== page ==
18. Ugh, a downstairs neighbor left their gas on and I came home one night to the entire building reeking of gas. Called the fire department. I feel like I need to report them to the Co-OP board or something. Anyways. Yikes ok, important documents and expensive jewelry are in a fireproof safe bolted in our house. So, in order of grabbing:

    1) Two cats, into two carriers that are easily accessible in a closet. I might shove both cats into one crate, they’ll deal. I’m just worried about the inevitable “OMG THE CRATES ARE OUT HIDE!” maneuver that both of them would do.

    2) A small drawer from my jewelry box that holds special to me/family jewelry.

    3)The external hard drive, easy to grab only about the size of a pack of cards.

    If I had time:
    4) The wedding album
    5) A few old (Like old old, from the 40s-80s) family photos in a box or frames.

    As far as the “leave the door open for the cats” thing, isn’t one of the big fire safety/preparedness instruction to close as many doors as you can to keep the fire from spreading more quickly? (I guess that pertains more to apartments than freestanding houses.)

    • it is, and is why you should sleep with your bedroom door closed. However, once all the humans are out, the cat is the next priority – before the stuff or the house itself.

  19. Ever since I watched a 40+ unit apartment building across from my old apartment be reduced to rubble in less than two hours because of a fire, I’ve had countless discussions and brainstorms on what I would grab. If there weren’t people who needed help and I had 30 seconds, I’d grab a bag or blanket and toss my purse, phone, framed caricature of my grandpa, and album of childhood photos into it. I’d also unhook my iMac and just hitch the monitor under my arm and hightail it out of there. All of this is within 15 feet of each other so it could be possible to grab it all…

    If someone needed my help, I’d try to grab my purse and back-up hard drive.

  20. My niece’s friend died in a fire recently. He got his dad out safely, went back inside to get their things, and didn’t make it. He was 17. There are things that I would be devastated to lose, but staying alive is priority one.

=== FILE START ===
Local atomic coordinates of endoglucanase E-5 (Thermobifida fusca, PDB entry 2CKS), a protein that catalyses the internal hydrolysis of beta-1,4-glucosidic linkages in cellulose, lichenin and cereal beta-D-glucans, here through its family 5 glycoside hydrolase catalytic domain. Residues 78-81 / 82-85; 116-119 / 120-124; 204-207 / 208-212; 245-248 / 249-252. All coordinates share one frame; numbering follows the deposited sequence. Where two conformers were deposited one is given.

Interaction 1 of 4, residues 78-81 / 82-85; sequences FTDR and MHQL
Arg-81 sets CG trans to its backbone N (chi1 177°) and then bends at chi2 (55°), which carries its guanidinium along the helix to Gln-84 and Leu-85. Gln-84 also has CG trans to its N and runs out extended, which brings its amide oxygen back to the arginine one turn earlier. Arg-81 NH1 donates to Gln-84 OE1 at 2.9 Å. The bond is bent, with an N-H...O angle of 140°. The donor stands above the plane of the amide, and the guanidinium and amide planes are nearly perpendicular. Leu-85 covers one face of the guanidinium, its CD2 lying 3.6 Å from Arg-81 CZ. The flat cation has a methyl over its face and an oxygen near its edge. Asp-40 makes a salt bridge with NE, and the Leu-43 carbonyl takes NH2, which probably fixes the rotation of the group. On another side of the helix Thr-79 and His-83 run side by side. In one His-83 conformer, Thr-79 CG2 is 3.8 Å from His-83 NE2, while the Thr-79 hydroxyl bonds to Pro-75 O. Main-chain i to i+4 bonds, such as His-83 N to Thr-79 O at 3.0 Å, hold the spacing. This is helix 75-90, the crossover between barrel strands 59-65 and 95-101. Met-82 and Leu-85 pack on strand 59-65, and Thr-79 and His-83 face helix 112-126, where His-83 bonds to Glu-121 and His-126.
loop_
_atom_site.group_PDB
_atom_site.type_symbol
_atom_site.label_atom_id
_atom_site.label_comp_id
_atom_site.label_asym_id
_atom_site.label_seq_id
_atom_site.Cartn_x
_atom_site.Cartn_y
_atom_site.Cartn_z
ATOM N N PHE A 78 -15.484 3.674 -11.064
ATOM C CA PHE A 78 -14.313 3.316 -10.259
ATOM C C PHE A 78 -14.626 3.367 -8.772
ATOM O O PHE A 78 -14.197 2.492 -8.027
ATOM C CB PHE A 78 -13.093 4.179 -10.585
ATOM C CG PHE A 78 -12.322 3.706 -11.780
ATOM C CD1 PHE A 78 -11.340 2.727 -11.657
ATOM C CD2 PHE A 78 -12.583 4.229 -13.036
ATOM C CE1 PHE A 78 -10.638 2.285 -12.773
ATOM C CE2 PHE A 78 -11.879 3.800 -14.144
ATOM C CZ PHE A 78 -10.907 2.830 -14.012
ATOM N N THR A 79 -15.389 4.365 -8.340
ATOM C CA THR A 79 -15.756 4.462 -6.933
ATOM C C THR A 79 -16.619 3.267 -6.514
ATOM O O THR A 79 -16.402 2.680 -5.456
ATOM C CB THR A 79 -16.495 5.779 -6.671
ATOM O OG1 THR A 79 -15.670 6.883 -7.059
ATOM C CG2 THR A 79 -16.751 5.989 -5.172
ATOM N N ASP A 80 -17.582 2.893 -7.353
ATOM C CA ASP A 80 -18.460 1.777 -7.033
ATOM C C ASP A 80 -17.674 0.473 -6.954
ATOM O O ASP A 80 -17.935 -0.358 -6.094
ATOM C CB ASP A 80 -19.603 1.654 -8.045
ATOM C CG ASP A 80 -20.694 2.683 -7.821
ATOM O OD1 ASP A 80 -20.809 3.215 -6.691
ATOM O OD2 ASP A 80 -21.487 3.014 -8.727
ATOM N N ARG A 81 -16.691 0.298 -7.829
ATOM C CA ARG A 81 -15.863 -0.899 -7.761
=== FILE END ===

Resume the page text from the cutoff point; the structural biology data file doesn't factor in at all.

21. When I was a bit younger and living in Tornado alley, we had a devastating straight line wind storm that began in the early morning hours without warning. We awoke in the center of it, and assumed we were in a tornado. We grabbed only a heavy quilt to shield ourselves from flying debris, and our pet python(slung into a pillowcase) when we moved to the cellar. Many buildings around us were destroyed, by falling trees or wind.

    Now, that Im older, and have more responsibilities, I have an easy-to grab fireproof box containing irreplaceable pictures, identification and insurance documents, my partner’s logbook (he’s an airline pilot) and heirloom jewelry. I had previously stored it in my closet on a high shelf, but I realized that we are both tiny people and in a true emergency, it wasn’t realistic to expect that I (or he) would drag a ladder or chair to the bedroom to climb up on. It’s now stored in a low, accessible location.

    The other thing that I would grab (besides my dog and human companion) is a hatbox containing the ashes of my daughter and momentos of her short life. It is stored nearby the fireproof box. I have always been torn between keeping those items in the fireproof box for protection or keeping them in a more reverent and accessible location.

  22. When my apartment building burned down in February, I was at work, and was originally told that it was a total loss, and that I wasn’t going to be able to salvage anything. Fortunately, it was only a partial loss (and some of the losses were due to theft by members of the fire department), and the two things I was most excited to recover were my bicycle and my dictionary. As a city-dwelling grad student, I felt like if I had this two things I’d somehow be okay. 🙂 And I was.

  23. One of the things my husband did when we moved into a new house was to place the fireproof box with our important documents in the corner of the ground floor most accessible from the outside, so in the event of bad fire the fire department could cut a hole in that part of the house and retrieve it easily.

Read more comments

Join the Conversation